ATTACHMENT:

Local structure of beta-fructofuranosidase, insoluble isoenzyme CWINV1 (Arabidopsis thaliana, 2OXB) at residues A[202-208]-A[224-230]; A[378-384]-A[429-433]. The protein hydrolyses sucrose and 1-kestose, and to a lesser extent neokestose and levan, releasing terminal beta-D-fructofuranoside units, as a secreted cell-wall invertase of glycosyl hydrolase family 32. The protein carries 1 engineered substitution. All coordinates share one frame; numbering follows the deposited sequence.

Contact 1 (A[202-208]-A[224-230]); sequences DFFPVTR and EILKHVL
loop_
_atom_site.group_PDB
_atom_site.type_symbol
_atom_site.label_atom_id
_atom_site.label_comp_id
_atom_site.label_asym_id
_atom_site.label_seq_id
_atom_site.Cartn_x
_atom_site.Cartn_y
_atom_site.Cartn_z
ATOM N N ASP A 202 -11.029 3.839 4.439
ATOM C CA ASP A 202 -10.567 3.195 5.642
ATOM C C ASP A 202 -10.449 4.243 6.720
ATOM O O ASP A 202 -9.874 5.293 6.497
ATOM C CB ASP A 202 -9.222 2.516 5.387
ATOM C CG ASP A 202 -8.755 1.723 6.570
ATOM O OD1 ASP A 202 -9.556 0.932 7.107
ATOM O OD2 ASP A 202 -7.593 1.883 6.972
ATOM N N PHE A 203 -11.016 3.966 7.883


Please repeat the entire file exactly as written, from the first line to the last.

Local structure of beta-fructofuranosidase, insoluble isoenzyme CWINV1 (Arabidopsis thaliana, 2OXB) at residues A[202-208]-A[224-230]; A[378-384]-A[429-433]. The protein hydrolyses sucrose and 1-kestose, and to a lesser extent neokestose and levan, releasing terminal beta-D-fructofuranoside units, as a secreted cell-wall invertase of glycosyl hydrolase family 32. The protein carries 1 engineered substitution. All coordinates share one frame; numbering follows the deposited sequence.

Contact 1 (A[202-208]-A[224-230]); sequences DFFPVTR and EILKHVL
loop_
_atom_site.group_PDB
_atom_site.type_symbol
_atom_site.label_atom_id
_atom_site.label_comp_id
_atom_site.label_asym_id
_atom_site.label_seq_id
_atom_site.Cartn_x
_atom_site.Cartn_y
_atom_site.Cartn_z
ATOM N N ASP A 202 -11.029 3.839 4.439
ATOM C CA ASP A 202 -10.567 3.195 5.642
ATOM C C ASP A 202 -10.449 4.243 6.720
ATOM O O ASP A 202 -9.874 5.293 6.497
ATOM C CB ASP A 202 -9.222 2.516 5.387
ATOM C CG ASP A 202 -8.755 1.723 6.570
ATOM O OD1 ASP A 202 -9.556 0.932 7.107
ATOM O OD2 ASP A 202 -7.593 1.883 6.972
ATOM N N PHE A 203 -11.016 3.966 7.883